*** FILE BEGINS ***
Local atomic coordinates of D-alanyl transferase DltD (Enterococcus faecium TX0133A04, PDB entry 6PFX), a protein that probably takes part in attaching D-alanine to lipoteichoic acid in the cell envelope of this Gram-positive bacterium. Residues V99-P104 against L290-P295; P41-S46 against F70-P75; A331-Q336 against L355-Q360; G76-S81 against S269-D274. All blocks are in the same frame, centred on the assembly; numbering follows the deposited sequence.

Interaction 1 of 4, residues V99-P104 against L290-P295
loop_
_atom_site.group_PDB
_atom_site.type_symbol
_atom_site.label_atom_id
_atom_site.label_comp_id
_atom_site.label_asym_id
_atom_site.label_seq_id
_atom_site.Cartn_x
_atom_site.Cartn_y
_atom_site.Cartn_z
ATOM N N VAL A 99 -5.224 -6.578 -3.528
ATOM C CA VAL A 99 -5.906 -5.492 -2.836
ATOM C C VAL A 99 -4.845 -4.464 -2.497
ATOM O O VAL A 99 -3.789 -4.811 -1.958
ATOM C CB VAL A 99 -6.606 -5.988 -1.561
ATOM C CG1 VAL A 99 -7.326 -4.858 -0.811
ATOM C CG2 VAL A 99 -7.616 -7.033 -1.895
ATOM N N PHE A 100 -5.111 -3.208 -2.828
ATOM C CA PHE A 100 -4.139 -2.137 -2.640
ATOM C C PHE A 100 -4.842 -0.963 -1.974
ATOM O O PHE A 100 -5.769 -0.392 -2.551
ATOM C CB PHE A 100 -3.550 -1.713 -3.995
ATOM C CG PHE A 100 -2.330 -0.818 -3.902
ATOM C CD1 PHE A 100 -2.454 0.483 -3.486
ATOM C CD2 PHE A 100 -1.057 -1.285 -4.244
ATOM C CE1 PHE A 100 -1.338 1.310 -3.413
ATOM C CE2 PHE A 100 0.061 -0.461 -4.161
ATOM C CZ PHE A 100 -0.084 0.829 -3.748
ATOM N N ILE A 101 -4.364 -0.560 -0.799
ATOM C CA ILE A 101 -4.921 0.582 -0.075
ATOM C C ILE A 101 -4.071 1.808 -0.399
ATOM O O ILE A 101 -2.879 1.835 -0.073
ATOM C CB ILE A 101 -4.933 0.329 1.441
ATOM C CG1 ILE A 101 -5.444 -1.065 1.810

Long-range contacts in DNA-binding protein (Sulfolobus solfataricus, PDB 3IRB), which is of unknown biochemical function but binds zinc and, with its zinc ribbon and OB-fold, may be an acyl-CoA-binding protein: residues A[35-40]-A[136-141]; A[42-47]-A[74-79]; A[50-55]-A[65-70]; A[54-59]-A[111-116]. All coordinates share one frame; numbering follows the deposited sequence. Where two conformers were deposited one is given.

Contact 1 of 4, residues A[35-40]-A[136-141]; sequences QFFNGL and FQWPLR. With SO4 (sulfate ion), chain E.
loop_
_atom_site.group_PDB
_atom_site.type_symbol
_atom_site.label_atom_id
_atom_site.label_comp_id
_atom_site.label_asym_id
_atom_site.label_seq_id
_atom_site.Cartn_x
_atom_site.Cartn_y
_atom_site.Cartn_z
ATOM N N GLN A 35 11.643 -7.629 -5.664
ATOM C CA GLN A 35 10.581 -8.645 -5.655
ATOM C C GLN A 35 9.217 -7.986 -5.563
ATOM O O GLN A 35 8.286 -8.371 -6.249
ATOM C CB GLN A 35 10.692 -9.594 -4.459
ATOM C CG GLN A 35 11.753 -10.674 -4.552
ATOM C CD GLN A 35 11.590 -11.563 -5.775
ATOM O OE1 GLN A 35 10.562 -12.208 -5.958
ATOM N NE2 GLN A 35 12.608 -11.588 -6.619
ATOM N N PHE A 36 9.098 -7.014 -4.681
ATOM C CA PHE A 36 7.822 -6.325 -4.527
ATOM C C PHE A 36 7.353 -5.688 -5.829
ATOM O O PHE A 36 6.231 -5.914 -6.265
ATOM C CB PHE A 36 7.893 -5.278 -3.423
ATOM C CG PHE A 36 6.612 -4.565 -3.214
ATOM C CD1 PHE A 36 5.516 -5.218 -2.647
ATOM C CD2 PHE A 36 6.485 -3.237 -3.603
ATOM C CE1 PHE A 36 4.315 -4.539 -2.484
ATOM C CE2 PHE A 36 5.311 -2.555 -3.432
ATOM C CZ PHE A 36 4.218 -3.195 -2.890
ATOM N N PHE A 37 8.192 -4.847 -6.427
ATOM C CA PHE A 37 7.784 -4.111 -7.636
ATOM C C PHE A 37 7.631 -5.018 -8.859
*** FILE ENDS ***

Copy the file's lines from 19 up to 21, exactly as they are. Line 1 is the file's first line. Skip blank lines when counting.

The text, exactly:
ATOM C CG2 VAL A 99 -7.616 -7.033 -1.895
ATOM N N PHE A 100 -5.111 -3.208 -2.828
ATOM C CA PHE A 100 -4.139 -2.137 -2.640